MAOIs – There are some side affects associated with MAOIs, but their interactions with other drugs as well as with certain foods has been their greatest detractor and has limited their use. MAOIs may cause fainting spells as a result of lowering blood pressure. Some other side effects may include, dry mouth, sexual dysfunction, aches, insomnia and weight gain.

Besides serotonin, dopamine and norepinephrine, monoamine oxidase also break down tyramine, a chemical found in aged foods such as cheeses. MAOIs prevent the normal breakdown of tyramine causing levels of it to build in the body. Too much tyramine can lead to high blood pressure or hypertensive crisis. Anyone prescribed an MAOI should alter their diets to avoid foods with tyramine.
The greatest risks of MAOIs come as a result of interactions with other drugs or supplements. They should not be used along side substances that raise levels of serotonin, norepinephrine or dopamine.

TCAs – Each of the different TCAs may carry their own set of side effects but the most common may be:

  • Dry mouth
  • Dizziness
  • Blurred vision
  • Constipation
  • Weight gain
  • Fatigue
  • Aches
  • Decreased libido
  • Nausea
  • Light sensitivity
  • Increase in appetite
  • Seizures
  • Drowsiness

SNRIs – Some of the more common side effects one may experience with SNRIs may include:

  • Appetite changes
  • Tremor
  • Dizziness
  • Reduced libido, climactic difficulty
  • Blurred vision
  • Heart palpitations
  • Aches
  • Insomnia or sleeping too much
  • Nausea
  • Dry mouth
  • Weakness
  • Increase in sweat production

SSRIs – Side effects of SSRIs are similar to other types of antidepressants and may include the following:

  • Sexual side effects, reduced libido, erectile dysfunction
  • Headaches
  • Dry mouth
  • Diarrhea or constipation
  • Insomnia or drowsiness
  • Increase in sweat production
  • Weight gain
  • Nausea
  • Restlessness

Nearly half of all patients taking a SSRI report some kind of sexual side effect.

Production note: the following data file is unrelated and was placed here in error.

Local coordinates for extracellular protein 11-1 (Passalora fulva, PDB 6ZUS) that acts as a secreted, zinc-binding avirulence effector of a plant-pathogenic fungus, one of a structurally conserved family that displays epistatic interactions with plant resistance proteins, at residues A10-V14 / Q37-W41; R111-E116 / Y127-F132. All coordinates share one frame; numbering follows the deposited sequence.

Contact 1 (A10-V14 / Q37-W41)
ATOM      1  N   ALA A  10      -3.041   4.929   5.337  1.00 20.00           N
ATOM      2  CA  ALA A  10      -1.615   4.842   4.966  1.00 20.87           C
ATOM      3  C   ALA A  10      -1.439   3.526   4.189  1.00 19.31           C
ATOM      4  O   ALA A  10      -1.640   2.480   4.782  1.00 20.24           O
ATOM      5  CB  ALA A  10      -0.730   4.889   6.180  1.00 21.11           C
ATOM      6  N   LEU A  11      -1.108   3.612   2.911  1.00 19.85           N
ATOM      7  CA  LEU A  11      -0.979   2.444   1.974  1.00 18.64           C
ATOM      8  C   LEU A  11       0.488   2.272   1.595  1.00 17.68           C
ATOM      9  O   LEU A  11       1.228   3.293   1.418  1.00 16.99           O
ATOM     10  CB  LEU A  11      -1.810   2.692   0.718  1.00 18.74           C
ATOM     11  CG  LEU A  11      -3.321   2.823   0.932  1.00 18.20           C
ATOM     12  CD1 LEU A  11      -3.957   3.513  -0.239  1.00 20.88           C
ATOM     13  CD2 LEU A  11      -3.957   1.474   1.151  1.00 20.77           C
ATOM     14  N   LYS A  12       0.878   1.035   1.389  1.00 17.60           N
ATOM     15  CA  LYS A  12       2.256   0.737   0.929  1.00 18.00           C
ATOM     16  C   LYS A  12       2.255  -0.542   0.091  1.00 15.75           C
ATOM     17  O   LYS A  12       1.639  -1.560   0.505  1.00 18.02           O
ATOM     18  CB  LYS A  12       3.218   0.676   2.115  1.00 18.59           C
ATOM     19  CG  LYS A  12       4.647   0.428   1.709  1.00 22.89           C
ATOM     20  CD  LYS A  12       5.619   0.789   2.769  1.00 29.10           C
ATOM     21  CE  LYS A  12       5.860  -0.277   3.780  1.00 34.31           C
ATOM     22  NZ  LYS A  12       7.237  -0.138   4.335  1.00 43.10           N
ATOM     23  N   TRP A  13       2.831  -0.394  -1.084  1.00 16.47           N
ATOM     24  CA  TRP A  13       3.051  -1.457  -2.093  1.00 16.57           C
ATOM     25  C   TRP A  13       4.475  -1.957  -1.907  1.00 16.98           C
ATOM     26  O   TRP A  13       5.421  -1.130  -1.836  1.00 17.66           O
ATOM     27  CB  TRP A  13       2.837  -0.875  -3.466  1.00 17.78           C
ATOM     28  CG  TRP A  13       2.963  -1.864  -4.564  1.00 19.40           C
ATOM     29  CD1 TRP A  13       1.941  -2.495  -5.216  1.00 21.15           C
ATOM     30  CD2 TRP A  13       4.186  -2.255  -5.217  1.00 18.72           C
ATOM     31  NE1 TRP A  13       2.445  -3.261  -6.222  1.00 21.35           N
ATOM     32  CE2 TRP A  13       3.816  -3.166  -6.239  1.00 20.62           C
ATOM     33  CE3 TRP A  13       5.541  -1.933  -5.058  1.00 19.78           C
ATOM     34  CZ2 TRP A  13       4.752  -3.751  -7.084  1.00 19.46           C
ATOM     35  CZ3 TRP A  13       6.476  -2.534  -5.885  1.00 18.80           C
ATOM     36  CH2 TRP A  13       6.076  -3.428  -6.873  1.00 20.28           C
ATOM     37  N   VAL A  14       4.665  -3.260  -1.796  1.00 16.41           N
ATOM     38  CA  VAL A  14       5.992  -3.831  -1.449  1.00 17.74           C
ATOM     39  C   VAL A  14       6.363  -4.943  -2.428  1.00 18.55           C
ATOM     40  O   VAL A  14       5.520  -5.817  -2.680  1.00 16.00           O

Patients taking warafin should also use caution as SSRIs increase the effectiveness of warafin and it may lead to immoderate bleeding.
Those using SSRIs while taking NSAIDs are at great risk of intestinal bleeding.

Note: There is always a slight chance and risk with any antidepressant that instead of lowering depression symptoms, they might make them worse in certain individuals increasing the risk of suicide. Extreme caution and careful monitoring of children and teenagers who are prescribed depression medications should be exercised. Although it is more prevalent in younger patients, all patients should take notice of the state of their depression symptoms when taking antidepressants.

Any changes for the worse should be reported to the primary physician or psychiatrist immediately.

Patients should not stop their antidepressants abruptly. They should slowly ween themselves off of the medication by slowly decreasing their dosage over a period of time and only under the guidance of the prescribing doctor. They should never do it on their own.

Weighing the Risks

Each antidepressant approved to treat depression comes with some form of risk or potential for side effects. It is not uncommon for patients to try different types or brands of depression medication due to side effects. It may take a few tries before finding an antidepressant who’s side effects are not present or at least tolerable for the patient.

Before starting on an antidepressant it is important for depression sufferers to be well informed of what to expect and to weigh the potential side effects and health risks to the potential benefits the medication might give them. A thorough discussion between a psychiatrist and the patient is always recommended prior to the start of antidepressant treatment.

While antidepressants are not a magic cure for depression and some might argue against their effectiveness, they are still a big part of modern psychiatry.